by Xinhua writer Yu Fei
BEIJING, March 8 (Xinhua) -- The moon has traditionally been associated with women, maybe because the menstrual cycle is roughly the length of the waxing and waning lunar cycle. Now China's lunar exploration program, named after the moon goddess Chang'e, is highlighting the contributions of female scientists and engineers.
In Chinese legend, Chang'e flew to the moon and became a goddess, but could never return to Earth to reunite with her husband.
She would have envied a young couple in the research team that developed the Chang'e-4 probe, which made the first ever soft landing on the far side of the moon this year.
Qi Tianle married her beau, Ma Qianli, on Sept. 9, 2018, after dating for about 10 years. On their wedding night, they packed for a special three-month "honeymoon". The next day, they set off to Xichang Satellite Launch Center, in the mountains of southwest China' Sichuan Province, to prepare for the launch of Chang'e-4.
Classmates in school, they had both gone to work in the China Academy of Space Technology (CAST) after graduating from university in 2013, and joined the Chang'e-4 team in 2017.
They chose the date of their wedding a year earlier, but later found it coincided with transport of the probe to the launch center. Their colleagues didn't want their wedding delayed, and asked them to go to the launch center after the ceremony.
Just two days after they took their marriage vows, they made a pledge to complete the mission successfully before the national flag at the launch center.
Although they spent most of the "honeymoon" in front of computers preparing for the launch, they enjoyed taking walks in the moonlight after supper.
"We are happy to see Chang'e-4 carry our hopes to visit the moon," said Qi.
LOVE FOR JADE RABBIT
Zhang Yuhua, a space engineer with the Shanghai Academy of Spaceflight Technology and deputy chief designer of the Chang'e-4 probe, had been part of China's manned space project for 18 years before she joined the lunar exploration team in 2006.
Making a lab simulation of the running of the rover on the moon was one of the big difficulties.
The researchers got volcanic ash from northeast China's Jilin Province to simulate the lunar soil. When the rover moved on the ash, it raised dust, causing irritation if inhaled or rubbed on the skin.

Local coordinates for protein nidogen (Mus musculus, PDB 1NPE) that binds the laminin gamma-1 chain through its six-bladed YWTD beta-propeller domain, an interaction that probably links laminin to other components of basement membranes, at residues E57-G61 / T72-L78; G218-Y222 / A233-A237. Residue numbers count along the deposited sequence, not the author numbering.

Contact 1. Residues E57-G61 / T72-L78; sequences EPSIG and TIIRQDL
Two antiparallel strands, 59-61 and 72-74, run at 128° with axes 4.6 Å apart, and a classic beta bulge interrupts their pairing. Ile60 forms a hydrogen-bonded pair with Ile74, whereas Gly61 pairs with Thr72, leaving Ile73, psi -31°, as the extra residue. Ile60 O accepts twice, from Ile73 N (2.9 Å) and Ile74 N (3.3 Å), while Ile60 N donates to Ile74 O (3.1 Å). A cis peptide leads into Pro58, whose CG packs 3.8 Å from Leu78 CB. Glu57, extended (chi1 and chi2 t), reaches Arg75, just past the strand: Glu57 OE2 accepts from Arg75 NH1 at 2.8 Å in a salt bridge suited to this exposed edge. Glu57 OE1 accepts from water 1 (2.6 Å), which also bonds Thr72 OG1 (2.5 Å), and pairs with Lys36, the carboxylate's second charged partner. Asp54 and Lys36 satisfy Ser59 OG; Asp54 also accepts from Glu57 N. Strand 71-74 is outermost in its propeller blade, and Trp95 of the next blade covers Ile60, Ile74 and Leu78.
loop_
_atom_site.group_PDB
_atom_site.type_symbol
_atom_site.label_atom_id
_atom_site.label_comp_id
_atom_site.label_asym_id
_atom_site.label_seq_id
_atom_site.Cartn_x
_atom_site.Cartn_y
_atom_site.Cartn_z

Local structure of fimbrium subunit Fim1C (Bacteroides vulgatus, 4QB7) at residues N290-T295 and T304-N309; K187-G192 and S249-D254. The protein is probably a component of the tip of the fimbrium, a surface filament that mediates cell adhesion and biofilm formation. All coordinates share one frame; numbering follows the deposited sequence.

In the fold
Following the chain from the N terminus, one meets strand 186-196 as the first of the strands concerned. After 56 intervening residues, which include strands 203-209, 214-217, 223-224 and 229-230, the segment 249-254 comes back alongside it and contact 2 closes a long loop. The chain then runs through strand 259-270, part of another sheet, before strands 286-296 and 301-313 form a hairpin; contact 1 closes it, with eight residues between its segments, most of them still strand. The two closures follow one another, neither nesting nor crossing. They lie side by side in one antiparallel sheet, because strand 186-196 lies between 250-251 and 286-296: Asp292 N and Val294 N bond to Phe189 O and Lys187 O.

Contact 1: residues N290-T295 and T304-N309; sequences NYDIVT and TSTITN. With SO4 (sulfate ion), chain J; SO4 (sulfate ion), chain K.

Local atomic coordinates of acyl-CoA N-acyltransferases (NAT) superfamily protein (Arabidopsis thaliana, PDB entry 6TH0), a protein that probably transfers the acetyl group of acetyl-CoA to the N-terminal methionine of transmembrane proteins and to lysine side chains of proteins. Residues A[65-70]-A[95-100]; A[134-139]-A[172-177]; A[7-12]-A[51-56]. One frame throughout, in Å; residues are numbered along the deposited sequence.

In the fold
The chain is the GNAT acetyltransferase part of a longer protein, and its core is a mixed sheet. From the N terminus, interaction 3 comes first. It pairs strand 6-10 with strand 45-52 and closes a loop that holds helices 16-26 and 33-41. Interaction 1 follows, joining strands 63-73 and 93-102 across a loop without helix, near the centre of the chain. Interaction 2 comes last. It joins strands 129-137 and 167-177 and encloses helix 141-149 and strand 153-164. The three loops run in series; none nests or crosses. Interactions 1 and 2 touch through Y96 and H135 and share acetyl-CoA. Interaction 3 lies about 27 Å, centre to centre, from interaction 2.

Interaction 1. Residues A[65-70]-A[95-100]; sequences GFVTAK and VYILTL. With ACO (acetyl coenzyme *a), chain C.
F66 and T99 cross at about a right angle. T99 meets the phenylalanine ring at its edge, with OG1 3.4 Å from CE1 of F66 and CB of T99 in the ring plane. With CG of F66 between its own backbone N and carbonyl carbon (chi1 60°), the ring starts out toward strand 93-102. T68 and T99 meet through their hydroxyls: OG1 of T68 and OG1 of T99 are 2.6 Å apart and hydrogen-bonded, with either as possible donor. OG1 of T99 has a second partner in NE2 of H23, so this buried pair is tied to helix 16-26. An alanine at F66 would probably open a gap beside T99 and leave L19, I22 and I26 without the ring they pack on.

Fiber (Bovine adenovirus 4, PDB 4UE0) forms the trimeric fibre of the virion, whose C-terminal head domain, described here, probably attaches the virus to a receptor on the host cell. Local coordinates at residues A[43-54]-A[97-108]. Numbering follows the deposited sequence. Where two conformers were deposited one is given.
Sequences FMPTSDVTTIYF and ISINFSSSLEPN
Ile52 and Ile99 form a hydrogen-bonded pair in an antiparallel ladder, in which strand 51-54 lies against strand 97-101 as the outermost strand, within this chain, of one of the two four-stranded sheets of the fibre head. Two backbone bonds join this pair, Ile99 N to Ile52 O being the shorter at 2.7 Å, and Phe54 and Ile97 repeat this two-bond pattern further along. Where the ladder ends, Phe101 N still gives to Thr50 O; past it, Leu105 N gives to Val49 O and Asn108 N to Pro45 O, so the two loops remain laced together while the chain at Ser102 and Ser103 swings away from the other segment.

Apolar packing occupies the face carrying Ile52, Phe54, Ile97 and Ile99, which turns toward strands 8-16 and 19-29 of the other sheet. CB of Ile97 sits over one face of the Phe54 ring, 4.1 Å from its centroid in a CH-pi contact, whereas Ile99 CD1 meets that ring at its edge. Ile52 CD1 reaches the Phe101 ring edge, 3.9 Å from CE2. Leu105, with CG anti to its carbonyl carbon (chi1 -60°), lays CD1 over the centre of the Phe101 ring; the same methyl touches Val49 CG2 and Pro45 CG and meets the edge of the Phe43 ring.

To avoid dust, the lab air conditioner was turned off in the summer. The indoor temperature was over 40 degrees centigrade.
Zhang and her colleagues wore masks, raincoats and rain-shoes to do the experiments, and were drenched in sweat.
After China's first lunar rover, named Yutu, or Jade Rabbit, landed on the moon during the Chang'e-3 mission at the end of 2013, Zhang went to work every day as the moon rose.
However, Yutu suddenly stopped moving after going about 114 meters on the moon.
In the bid to revive it, Zhang felt great stress, and suffered ulcers in her mouth and a hoarse voice.
"I was thinking if China could send people to the moon at that time, I would like to be the first to go. I wanted to repair our Jade Rabbit so much," Zhang recalled.
All their efforts failed. Avoiding the same problem again became the challenge facing the team when they developed the new rover for the Chang'e-4 mission.
"We cared for Jade Rabbit like our own child. I thought it was like a silver swan standing on the desolate moon, more beautiful than anything else," said Zhang.
"Now, our second rover, Jade Rabbit-2, has landed on the far side of the moon. We hope it will realize our dream," she said.
"I have never doubted the significance of my work. I believe humans will go much further into the universe in the next 100 years. But life is too short, and I can only do my best," Zhang said.
Zhang He, 48, executive director of the Chang'e-4 probe project from CAST, believes the women in her design team have a stronger sense of responsibility and self-esteem than many men, and are more meticulous and better at communicating.
Zhang had read the book, Lean In, by Sheryl Sandberg, chief operating officer of Facebook, which encouraged women to show their talents in work. Like the author, she often found herself the only woman at meetings.
"I respect and envy full-time mothers. This is a personal choice. We have to accept what we have chosen, both the gains and losses," Zhang said.
She took her son to gaze at the stars when he was very young. Now her son is 12, and loves mathematics and astronomy.
"I don't have much time with him each day, but we are very close. My son can see my endeavors to chase my dream and is influenced by me," Zhang said.
Her husband was a classmate in university. He disagreed with those who said Chinese people lack creativity and innovation. "My wife is a space engineer. I saw how she worked hard to send spacecraft to the moon."
"I can feel the understanding and support of my family in my work," said Zhang.
Lunar exploration has made her braver and more confident.
"When we began to develop the Chang'e-3 probe, the noise generated by the variable thrust engine was terrifying. But I grew used to it," she said.
"We encountered a lot of technical difficulties in developing the lunar probe, but we overcame all of them. They were like problems in life, and were solved eventually."
A career in space exploration also changed the lives of Zhang's family. On vacation, Zhang asks her husband to make a very detailed plan to consider all possible scenarios. This makes the journey more relaxed.
Zhang and her team like to call China's four lunar probes the "four sisters."
"I believe, Chang'e-4, the little sister, will be braver, smarter and stronger than her elder sister, Chang'e-3, and perform excellently," Zhang said.